Saturday, September 14, 2013–Sunday, January 12, 2014
The first museum exhibition on Japanese photographer Shomei Tomatsu (1930–2012) since his death, anywhere in the world, and his first solo show in the United States in nearly ten years, Island Life is also the first to concentrate on Tomatsu’s long fascination with Japan’s southern islands.
In 1966, when he was just a decade into his career but already a highly influential figure, Tomatsu published a magazine series called The Sea around Us that ran for nearly a year. This sustained look at coastal waters, for which Tomatsu traveled all around his country, was inspired by a book of that title by the American environmentalist Rachel Carson, but also by Americanization itself, which had wrought profound changes in Japan since the bombings and occupation that ended World War II.
In 1969 Tomatsu went to Okinawa, the main island in an archipelago of several hundred islands that stretches across the sea from Japan to Taiwan. Okinawa was then under United States jurisdiction, and few Japanese were permitted entry. Tomatsu eventually moved there for several years, making four books and many more magazine stories on life in the southern or Ryukyu islands. The politically incisive black-and-white photographs he had made in the 1960s—including pictures of American bombers taking off from Okinawa for Vietnam—gave way to seascapes of dazzling color and more everyday scenes. But Tomatsu never stopped making tightly composed and moving photographs, guided by a finely developed sense of light and visual poetry.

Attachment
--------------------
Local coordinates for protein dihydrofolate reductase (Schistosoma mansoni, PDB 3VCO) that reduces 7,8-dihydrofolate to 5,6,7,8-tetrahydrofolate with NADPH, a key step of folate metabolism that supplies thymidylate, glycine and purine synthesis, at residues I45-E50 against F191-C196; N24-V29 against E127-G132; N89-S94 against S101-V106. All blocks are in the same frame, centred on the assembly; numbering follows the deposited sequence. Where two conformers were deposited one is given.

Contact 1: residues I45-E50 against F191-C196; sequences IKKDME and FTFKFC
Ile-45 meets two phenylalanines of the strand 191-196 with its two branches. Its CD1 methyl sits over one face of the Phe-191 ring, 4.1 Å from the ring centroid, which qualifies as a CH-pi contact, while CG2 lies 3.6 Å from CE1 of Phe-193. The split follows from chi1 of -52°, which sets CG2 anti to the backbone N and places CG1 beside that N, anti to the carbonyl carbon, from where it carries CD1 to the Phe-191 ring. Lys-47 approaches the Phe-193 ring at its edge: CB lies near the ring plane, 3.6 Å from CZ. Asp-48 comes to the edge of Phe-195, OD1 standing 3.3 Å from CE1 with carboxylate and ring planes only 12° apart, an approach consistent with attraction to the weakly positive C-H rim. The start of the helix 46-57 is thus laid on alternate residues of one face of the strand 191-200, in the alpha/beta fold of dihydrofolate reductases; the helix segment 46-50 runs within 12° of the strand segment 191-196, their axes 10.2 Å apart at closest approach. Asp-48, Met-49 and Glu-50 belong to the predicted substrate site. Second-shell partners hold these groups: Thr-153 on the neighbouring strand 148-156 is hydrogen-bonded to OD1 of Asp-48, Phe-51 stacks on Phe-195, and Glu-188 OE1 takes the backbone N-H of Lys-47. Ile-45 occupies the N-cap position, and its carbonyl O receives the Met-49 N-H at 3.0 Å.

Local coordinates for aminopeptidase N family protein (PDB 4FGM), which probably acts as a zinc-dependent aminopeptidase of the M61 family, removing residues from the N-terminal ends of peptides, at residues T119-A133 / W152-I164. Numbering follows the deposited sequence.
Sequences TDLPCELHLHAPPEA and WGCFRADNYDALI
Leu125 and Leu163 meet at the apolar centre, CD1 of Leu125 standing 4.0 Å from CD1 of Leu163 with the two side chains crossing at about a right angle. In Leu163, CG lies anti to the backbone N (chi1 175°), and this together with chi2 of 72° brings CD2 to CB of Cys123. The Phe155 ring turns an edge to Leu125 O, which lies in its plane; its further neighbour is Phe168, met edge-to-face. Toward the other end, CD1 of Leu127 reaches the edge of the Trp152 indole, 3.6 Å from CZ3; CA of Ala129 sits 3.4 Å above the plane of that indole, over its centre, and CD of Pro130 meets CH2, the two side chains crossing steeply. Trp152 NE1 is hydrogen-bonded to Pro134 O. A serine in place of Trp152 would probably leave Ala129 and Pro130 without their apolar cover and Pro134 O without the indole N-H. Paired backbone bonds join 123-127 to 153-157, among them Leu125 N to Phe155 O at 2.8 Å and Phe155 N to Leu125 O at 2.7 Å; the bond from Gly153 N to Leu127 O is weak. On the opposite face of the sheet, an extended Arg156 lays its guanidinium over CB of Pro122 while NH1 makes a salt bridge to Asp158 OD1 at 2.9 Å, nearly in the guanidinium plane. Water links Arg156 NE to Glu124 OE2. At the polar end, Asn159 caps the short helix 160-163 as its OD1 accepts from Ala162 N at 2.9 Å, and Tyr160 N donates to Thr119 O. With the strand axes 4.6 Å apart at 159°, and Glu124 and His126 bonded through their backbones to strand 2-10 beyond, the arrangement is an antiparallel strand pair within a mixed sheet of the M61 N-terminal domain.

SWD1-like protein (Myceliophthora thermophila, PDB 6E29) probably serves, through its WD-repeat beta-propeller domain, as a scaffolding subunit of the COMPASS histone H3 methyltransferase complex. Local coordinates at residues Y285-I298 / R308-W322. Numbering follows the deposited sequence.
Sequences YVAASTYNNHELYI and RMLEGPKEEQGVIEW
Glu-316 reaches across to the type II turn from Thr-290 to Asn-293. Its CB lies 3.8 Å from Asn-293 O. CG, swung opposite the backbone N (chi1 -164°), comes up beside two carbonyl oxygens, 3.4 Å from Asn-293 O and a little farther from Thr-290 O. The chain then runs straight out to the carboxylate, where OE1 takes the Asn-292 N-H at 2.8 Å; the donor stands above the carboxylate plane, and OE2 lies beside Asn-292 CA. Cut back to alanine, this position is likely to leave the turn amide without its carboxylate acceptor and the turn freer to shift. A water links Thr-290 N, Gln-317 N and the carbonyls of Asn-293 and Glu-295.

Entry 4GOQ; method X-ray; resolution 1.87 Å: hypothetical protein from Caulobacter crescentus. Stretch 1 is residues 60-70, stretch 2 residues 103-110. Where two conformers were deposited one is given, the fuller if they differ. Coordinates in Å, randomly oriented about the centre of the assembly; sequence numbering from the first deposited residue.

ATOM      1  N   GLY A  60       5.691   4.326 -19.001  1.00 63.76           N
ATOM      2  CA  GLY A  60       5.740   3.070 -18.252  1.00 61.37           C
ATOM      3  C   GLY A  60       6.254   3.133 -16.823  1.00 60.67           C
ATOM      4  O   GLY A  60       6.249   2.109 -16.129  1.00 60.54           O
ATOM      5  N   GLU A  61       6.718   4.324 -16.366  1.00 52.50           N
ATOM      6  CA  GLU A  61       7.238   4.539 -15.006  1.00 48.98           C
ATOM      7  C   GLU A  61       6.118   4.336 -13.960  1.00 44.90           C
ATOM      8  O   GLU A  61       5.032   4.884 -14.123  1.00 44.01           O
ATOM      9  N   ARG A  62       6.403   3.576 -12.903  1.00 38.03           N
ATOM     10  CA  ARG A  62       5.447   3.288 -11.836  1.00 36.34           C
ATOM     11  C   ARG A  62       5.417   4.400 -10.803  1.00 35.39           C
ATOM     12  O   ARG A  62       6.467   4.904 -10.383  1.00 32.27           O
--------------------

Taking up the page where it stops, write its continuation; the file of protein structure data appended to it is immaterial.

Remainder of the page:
14 hours 46 min ago The Art Institute of Chicago A close-up shot from Fernand Léger's Ballet Mécanique, now on view in Shatter Rupture Break. Share your own photos of the exhibition using the hashtag #ShatterRuptureBreak for a chance to win a free @threadless t-shirt inspired by the show!
16 hours 35 min ago The Art Institute of Chicago CLOSING SUNDAY—Bridget Riley’s eye-popping rhythmic abstractions are as intense as they are hypnotic. See her work before it goes off view March 8.